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“I know marriage won’t solve my problems and that it can be really difficult,” I said to my therapist, “but I guess I also think it could be really healing for me, too.” My voice cracked with emotion as I completed the sentence.

“I do, too,” my therapist responded, without missing a beat. “I hope you find someone who will pick you up when you fall down.”

Relief washed over me instantly. Years of disappointment in dating and friends and family telling me my expectations were too high had created some pretty inaccurate narratives in my head. Every time I revealed an opinion about or my desire for marriage in therapy, I braced myself for a response from my therapist telling me I was wrong and the world was right.

For as long as I can remember I wanted to be a wife and mother. I believed in that dream so deeply that I went into college certain I’d meet a man there, be engaged by my senior year, and married shortly after graduation, much like my mother had. There were men in college, of course, but none were the right man for a lifetime commitment.

So, I graduated, without the engagement ring or a serious boyfriend, got a job, and wandered professionally for a good chunk of my twenties until I settled on a career I loved. Men came through my life during that time and being the optimistic soul I am, I was always hopeful and then always let down when, for whatever reason, the relationship ended.

As I cried through breakups or lonely, dateless seasons, well-meaning friends would remind me “I didn’t need a man,” “Loneliness exists in marriage, too,” and my least favorite adage ever “Marriage is hard.” Of course, my friends have been supportive, also, saying things like, “It’s got to be so hard to be let down so many times,” and, “I want you to find someone really great.” But my brain would focus on the negative, and over time those reminders that marriage or men are full of imperfections became louder.

Eventually, I felt I needed to qualify my desire for marriage, to make sure everyone knew I didn’t need it and I didn’t really care if it happened. Privately, my desire for marriage only grew more intense, especially as I felt more alone in it.

Marriage is hard and life is hard

As I settled into my thirties, life threw some pretty hefty professional and personal curveballs. I learned a rumor about me that threatened to ruin my career. A health condition that went into remission in childhood reared its ugly head, demanding a team of specialists and more appointments, needle pricks, and medications than I care to count.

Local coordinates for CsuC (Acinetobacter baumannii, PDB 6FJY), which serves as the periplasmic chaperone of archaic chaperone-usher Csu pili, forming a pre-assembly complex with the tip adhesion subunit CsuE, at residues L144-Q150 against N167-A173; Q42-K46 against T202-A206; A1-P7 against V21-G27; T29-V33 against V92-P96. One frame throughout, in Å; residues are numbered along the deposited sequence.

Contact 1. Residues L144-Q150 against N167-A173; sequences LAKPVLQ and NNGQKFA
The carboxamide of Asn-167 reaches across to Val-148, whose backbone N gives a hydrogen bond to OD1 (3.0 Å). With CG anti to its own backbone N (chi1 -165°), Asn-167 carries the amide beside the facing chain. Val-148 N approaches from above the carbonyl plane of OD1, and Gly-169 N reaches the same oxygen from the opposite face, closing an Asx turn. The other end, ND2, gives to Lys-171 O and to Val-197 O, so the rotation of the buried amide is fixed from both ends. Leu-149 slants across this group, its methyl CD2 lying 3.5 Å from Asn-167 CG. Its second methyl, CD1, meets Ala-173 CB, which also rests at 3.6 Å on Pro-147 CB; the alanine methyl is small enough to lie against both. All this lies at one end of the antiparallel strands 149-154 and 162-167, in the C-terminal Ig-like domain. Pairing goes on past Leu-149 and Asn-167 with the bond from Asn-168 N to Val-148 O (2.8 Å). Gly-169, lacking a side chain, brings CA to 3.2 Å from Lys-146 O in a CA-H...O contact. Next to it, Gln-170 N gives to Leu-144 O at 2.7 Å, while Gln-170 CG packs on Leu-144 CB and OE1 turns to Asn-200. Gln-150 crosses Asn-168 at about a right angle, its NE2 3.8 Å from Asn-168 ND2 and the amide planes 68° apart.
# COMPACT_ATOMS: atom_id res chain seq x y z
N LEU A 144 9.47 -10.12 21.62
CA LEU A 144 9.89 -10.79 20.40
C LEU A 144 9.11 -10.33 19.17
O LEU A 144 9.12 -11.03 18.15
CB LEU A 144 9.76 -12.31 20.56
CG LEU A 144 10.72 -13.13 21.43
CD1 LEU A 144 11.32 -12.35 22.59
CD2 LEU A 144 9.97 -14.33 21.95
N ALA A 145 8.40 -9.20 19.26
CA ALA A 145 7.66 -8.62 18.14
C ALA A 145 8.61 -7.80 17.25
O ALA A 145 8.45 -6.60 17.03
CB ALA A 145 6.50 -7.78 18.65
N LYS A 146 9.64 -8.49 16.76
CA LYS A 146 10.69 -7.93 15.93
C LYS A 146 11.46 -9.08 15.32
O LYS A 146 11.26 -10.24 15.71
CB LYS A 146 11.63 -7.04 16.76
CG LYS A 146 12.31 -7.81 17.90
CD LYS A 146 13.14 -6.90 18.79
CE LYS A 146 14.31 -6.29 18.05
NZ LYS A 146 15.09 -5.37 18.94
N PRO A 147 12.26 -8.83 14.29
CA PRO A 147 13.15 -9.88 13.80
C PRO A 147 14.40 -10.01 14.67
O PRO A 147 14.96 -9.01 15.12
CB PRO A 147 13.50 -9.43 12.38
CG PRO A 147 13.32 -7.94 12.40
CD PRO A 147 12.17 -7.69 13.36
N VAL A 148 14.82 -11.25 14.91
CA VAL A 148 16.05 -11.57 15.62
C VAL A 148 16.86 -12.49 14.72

Life was hard, and I’d be lying if I didn’t say it made being alone even harder.

I’ve had good friends and my family support me through these challenges, listening to my fears and building me back up when I was down. Their loyalty has meant the world to me. But at the end of the day, lying in my bed, it was just me and my (mostly anxious) thoughts. What if I am the horrible professional that rumor says I am? What if my body never rebounds from this illness? Which situation demands more attention—my career or my health?

It’s hard not to spiral into an existential crisis when your career, which provides monetarily for your life, and your body, which allows you to work and live, are both on precarious grounds. Someone once pointed out that not being married while struggling has its benefits—namely, I could focus on my needs and not have to worry about another’s. Certainly, there were fatigued days when that fact was very welcomed. But there were more days when I longed for a middle of the night feeding for a child or a husband and children who needed dinner on the table because it would take the focus off my struggles and motivate me to focus where I was needed and mattered the most. And sometimes, I just wanted a hug or an arm around me on the couch at the end of the day.

Touch is healing

As it turns out, research supports my instinct that human touch, specifically from a spouse, could have a healing impact. An experiment which administered shocks to women in an MRI machine found that when women held the experimenter’s hand in anticipation of the pain, their anxiety diminished. When they held their husband’s hand, the decrease in anxiety was even more significant. More research tells us that cuddling, hugging, and other physical affection releases oxytocin, the bonding hormone, that not only makes us feel more connected but also lowers blood pressure and makes us feel less stressed.

As the stress of my career and health piled up, I wanted people that I could lean into—actually draw closer to physically, even in silence—as a tangible reminder that no matter what happens with my work and my health, I’m loved, I’m safe, and there is one place I can be certain I matter.

Of course, my friends and family have gone to great lengths to show me I am loved, I am safe, and I do matter. But friends aren’t able to be there at 1 a.m. when you need some grounding, preferably in the form of human touch, to keep you from falling off the proverbial edge.

My career and my health both eventually stabilized. And it turns out I didn’t need a man (or a middle of the night cuddle session) to get me through. I survived an intense lonely season that I know will make loneliness in marriage more bearable. I’ve seen firsthand that life is hard, and I believe marriage will be hard, too. But in the crisis of recovering my career and health, I recovered something that was much more healing; I can know with the certainty of research and wisdom that my desire for marriage doesn’t need to be downplayed. It’s not only OK, but it’s also healthy to admit we need the affection of another person. And with that affirmation, I can finally rest a little easier each night, too.

Editors' Note: Dating Unscripted is a column in our Readers' Write section. Submit your own story here.

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